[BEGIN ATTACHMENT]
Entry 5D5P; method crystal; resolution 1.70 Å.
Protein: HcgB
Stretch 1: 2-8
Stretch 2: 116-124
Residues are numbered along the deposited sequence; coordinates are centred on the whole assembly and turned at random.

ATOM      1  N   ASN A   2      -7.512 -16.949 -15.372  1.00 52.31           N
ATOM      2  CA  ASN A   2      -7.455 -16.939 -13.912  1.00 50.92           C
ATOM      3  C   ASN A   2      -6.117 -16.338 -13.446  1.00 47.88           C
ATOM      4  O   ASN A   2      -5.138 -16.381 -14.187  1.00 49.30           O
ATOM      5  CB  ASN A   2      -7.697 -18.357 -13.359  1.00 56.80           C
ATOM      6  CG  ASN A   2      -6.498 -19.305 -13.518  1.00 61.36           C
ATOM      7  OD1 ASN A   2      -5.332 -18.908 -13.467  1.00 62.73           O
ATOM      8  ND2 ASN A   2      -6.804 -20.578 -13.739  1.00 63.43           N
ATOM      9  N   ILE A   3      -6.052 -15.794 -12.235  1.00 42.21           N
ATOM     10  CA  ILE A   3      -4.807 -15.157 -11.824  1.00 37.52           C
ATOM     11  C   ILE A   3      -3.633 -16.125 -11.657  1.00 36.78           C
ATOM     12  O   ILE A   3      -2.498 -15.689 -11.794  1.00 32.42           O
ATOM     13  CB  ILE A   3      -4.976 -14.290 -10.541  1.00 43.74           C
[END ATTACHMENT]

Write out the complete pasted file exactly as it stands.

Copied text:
Entry 5D5P; method crystal; resolution 1.70 Å.
Protein: HcgB
Stretch 1: 2-8
Stretch 2: 116-124
Residues are numbered along the deposited sequence; coordinates are centred on the whole assembly and turned at random.

ATOM      1  N   ASN A   2      -7.512 -16.949 -15.372  1.00 52.31           N
ATOM      2  CA  ASN A   2      -7.455 -16.939 -13.912  1.00 50.92           C
ATOM      3  C   ASN A   2      -6.117 -16.338 -13.446  1.00 47.88           C
ATOM      4  O   ASN A   2      -5.138 -16.381 -14.187  1.00 49.30           O
ATOM      5  CB  ASN A   2      -7.697 -18.357 -13.359  1.00 56.80           C
ATOM      6  CG  ASN A   2      -6.498 -19.305 -13.518  1.00 61.36           C
ATOM      7  OD1 ASN A   2      -5.332 -18.908 -13.467  1.00 62.73           O
ATOM      8  ND2 ASN A   2      -6.804 -20.578 -13.739  1.00 63.43           N
ATOM      9  N   ILE A   3      -6.052 -15.794 -12.235  1.00 42.21           N
ATOM     10  CA  ILE A   3      -4.807 -15.157 -11.824  1.00 37.52           C
ATOM     11  C   ILE A   3      -3.633 -16.125 -11.657  1.00 36.78           C
ATOM     12  O   ILE A   3      -2.498 -15.689 -11.794  1.00 32.42           O
ATOM     13  CB  ILE A   3      -4.976 -14.290 -10.541  1.00 43.74           C